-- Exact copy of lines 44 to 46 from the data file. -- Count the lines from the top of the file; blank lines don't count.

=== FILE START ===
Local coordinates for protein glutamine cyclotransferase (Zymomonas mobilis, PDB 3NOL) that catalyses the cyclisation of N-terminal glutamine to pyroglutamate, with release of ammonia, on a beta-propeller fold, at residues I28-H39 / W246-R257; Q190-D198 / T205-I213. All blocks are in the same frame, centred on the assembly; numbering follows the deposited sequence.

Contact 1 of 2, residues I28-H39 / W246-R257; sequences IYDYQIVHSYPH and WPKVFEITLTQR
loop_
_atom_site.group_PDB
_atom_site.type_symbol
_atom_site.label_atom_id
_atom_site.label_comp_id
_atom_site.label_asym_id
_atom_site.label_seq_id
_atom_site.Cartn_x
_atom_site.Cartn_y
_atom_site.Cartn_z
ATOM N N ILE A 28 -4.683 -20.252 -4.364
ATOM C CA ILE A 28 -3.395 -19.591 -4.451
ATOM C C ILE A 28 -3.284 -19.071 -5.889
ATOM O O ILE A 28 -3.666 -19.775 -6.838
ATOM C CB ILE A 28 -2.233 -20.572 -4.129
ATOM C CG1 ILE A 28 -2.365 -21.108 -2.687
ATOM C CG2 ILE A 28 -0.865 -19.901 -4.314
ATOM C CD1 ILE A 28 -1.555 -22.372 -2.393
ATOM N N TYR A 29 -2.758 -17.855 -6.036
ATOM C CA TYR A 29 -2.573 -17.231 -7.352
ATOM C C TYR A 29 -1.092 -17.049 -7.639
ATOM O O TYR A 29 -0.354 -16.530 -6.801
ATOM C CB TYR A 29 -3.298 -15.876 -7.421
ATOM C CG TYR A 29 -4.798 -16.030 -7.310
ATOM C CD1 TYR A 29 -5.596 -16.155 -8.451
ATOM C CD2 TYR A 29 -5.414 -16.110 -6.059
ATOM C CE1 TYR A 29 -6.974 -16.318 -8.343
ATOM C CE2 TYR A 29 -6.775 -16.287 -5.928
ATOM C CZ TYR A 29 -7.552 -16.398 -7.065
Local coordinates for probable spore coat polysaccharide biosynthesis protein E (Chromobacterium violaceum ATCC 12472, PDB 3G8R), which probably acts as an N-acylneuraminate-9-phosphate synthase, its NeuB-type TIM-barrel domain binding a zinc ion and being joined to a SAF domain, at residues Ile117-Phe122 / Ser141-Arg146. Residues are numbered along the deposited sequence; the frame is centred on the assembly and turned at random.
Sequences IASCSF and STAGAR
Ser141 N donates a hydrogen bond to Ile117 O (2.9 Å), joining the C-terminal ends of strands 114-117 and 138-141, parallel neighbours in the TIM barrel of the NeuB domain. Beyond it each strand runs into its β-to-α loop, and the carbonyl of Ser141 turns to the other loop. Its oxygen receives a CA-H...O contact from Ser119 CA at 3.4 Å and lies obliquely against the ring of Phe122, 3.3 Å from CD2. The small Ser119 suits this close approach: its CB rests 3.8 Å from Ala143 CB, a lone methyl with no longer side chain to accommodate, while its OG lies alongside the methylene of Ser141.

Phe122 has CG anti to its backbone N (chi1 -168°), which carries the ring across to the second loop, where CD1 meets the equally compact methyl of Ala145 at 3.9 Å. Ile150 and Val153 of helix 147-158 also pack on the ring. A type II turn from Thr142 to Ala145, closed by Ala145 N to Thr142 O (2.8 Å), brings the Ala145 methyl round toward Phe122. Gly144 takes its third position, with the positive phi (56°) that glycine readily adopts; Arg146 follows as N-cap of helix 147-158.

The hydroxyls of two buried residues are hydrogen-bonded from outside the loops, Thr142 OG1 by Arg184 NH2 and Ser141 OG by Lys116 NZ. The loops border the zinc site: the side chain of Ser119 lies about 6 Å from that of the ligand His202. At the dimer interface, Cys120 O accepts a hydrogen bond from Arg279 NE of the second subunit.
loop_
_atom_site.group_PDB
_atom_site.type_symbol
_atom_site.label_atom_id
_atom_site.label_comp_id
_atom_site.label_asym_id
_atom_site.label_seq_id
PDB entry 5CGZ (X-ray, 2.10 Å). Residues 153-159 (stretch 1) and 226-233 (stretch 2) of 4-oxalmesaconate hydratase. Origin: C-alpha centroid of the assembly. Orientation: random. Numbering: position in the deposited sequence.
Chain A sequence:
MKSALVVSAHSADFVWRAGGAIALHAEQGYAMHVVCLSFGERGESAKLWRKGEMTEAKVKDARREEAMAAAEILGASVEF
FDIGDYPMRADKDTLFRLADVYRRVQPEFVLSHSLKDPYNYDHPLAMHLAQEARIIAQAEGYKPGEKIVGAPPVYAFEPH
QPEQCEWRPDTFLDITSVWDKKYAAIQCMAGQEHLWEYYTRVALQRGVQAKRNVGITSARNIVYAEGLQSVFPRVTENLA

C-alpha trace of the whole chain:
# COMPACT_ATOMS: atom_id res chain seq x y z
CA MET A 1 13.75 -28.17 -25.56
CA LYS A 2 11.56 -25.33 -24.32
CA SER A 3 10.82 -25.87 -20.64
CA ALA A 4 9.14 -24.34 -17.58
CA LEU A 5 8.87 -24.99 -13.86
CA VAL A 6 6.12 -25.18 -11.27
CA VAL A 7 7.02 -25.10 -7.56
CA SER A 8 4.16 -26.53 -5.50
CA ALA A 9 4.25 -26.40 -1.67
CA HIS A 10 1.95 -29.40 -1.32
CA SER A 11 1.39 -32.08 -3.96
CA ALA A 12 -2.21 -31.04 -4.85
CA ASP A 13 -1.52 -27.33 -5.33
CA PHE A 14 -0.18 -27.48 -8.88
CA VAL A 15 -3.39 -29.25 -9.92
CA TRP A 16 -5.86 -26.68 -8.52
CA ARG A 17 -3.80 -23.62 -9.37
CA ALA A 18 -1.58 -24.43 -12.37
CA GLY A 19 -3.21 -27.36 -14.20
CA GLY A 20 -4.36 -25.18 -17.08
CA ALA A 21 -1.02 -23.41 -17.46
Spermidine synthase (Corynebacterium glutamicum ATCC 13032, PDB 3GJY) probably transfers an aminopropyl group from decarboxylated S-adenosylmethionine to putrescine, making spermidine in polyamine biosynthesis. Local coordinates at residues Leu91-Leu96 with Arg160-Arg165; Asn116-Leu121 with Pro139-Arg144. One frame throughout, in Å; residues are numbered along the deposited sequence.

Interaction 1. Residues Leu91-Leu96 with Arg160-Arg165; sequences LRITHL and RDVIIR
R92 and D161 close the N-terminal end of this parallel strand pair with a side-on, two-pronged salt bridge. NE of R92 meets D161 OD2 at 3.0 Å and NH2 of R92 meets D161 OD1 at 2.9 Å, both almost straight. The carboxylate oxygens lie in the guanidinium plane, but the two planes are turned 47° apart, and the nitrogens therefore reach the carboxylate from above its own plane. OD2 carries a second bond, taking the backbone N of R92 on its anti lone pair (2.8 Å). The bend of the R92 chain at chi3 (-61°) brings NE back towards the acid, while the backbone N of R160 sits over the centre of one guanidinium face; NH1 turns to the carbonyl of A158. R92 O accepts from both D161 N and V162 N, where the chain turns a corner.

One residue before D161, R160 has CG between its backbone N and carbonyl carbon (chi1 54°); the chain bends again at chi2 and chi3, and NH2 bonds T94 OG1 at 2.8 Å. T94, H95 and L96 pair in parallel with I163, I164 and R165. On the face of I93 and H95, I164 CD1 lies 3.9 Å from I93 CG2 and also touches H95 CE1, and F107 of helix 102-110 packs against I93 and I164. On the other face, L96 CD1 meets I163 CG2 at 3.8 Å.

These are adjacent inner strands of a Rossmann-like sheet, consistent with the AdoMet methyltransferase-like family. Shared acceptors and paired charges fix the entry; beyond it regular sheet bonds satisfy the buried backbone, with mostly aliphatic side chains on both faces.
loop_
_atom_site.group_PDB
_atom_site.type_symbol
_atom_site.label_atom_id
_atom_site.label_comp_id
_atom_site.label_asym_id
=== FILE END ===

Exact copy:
PDB entry 5CGZ (X-ray, 2.10 Å). Residues 153-159 (stretch 1) and 226-233 (stretch 2) of 4-oxalmesaconate hydratase. Origin: C-alpha centroid of the assembly. Orientation: random. Numbering: position in the deposited sequence.
Chain A sequence:
MKSALVVSAHSADFVWRAGGAIALHAEQGYAMHVVCLSFGERGESAKLWRKGEMTEAKVKDARREEAMAAAEILGASVEF